There is an overwhelming body of evidence demonstrating that active management is a loser’s game when it comes to both stock and bond investing. The evidence led author Charles Ellis to call active management just that—a loser’s game—because while it’s possible to win, the odds of doing so are so poor that it isn’t prudent to try.
The evidence applies even to investors who don’t pay taxes, such as endowments, and investors in tax-advantaged accounts, such as an IRA or 401(k). The odds of winning become dramatically worse, however, in the presence of taxes because taxes are often the largest expense incurred by taxable investors in actively managed funds.
Here’s what active manager Ted Aronson of AJO Partners (which has about $26 billion in assets under management) had to say on the subject of taxable investing and active management: “None of my clients are taxable. Because, once you introduce taxes … active management probably has an insurmountable hurdle. We have been asked to run taxable money—and declined. The costs of our active strategies are high enough without paying Uncle Sam. Capital gains taxes, when combined with transactions costs and fees, make indexing profoundly advantaged, I am sorry to say.”
While Aronson invests his personal tax-advantaged assets in his own fund (thus following his own advice), he invests taxable assets in index funds. In an interview with Barron’s, he stated: “My wife, three children and I have taxable money in eight of the Vanguard index funds.”
To try and address the tax cost issue, actively managed fund families have created tax-managed versions of their funds. These funds focus on reducing the negative drag that taxes have on after-tax returns. The question is: Do active tax-managed funds produce superior results relative to passively managed funds?
Tax-Managed Funds Study
To answer that question, Dale Domian, Philip Gibson and David Nanigian—authors of the study “Is Your Tax-Managed Fund Manager Hiding in the Closet?”, which appears in the Fall 2015 issue of the Journal of Wealth Management—examined the tax efficiency, performance and expense of domestic equity mutual funds with a stated goal of minimizing the taxes paid by their shareholders.
Their study used the Morningstar database (which includes about 2,000 U.S. equity funds) and the Carhart four-factor (beta, size, value and momentum) model to compare the returns of tax-managed funds with the returns of actively managed funds that were not tax-managed, and index funds and ETFs. The study covered the period 2010 through 2014. Following is a summary of the authors’ main findings:
- Consistent with a large body of academic evidence, on average, more than 95 percent of the variability in the returns of these funds is explained by the four common factors in stock returns.
- When compared with their inherently tax-advantaged passively managed counterparts, tax-managed funds fail to save investors more money on taxes than their incremental expenses. The results were statistically significant at the 1 percent level in four of the five years.
- There was little difference between the expenses of tax-managed funds and those of their actively managed, but not tax-managed, counterparts.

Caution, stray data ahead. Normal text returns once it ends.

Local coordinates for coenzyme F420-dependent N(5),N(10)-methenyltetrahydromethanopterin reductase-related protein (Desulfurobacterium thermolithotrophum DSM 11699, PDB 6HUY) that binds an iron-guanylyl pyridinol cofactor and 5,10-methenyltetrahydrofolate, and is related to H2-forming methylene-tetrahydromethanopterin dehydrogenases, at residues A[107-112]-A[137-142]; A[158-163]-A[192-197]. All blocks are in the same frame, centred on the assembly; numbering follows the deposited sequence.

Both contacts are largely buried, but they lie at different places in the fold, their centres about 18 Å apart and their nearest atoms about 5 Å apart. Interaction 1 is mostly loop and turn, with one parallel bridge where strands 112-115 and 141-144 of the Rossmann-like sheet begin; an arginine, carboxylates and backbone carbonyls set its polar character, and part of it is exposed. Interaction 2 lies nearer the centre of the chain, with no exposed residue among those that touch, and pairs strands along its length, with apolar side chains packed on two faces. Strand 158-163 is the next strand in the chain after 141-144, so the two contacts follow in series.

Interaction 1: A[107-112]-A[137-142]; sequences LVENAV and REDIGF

The authors also found that in their efforts to more efficiently manage taxes, tax-managed funds basically became closet indexers. In other words, the R-squared figures of tax-managed funds proved higher. In fact, the mean value of the R-squared figures for the tax-managed funds ranged from 0.95 to 0.99 in each year. This is comparable to the R-squared figures of their passively managed and ETF counterparts.
This indicates there really is not very much security selection effort going on among the tax-managed funds. Yet their expense ratios are much higher, averaging 1.00 to 1.09 percent a year, and are indistinguishable from the expense ratios of their nontax-managed counterparts. In addition, the expense ratios of tax-managed funds are much higher than the expenses of passively managed funds.
Despite charging much higher fees, the tax-managed funds simply follow the index-tracking strategies of lower-cost, passively managed funds. Thus, while in many instances the tax-managed funds did produce lower tax bills than those of the passively managed funds, the savings came out to much less than the difference in operating expenses.
The tax-efficiency argument becomes even less convincing when tax-managed funds are compared with ETFs, which are generally more tax efficient than index mutual funds. For example, while the tax alpha between tax-managed funds and ETFs ranged from a 20-basis-point savings to higher costs of 72 bps, extra costs associated with tax-managed funds ranged from 67 bps to 73 bps.
The authors reach the conclusion that the practical implication is to avoid actively managed, tax-managed funds because they appear to be closet-indexers and fail to offer meaningful tax savings to investors. The authors’ recommendation mirrors that of Ted Aronson—investors seeking to maximize tax efficiency in their equity investments should invest in passively managed funds.
Larry Swedroe is the director of research for The BAM Alliance, a community of more than 140 independent registered investment advisors throughout the country.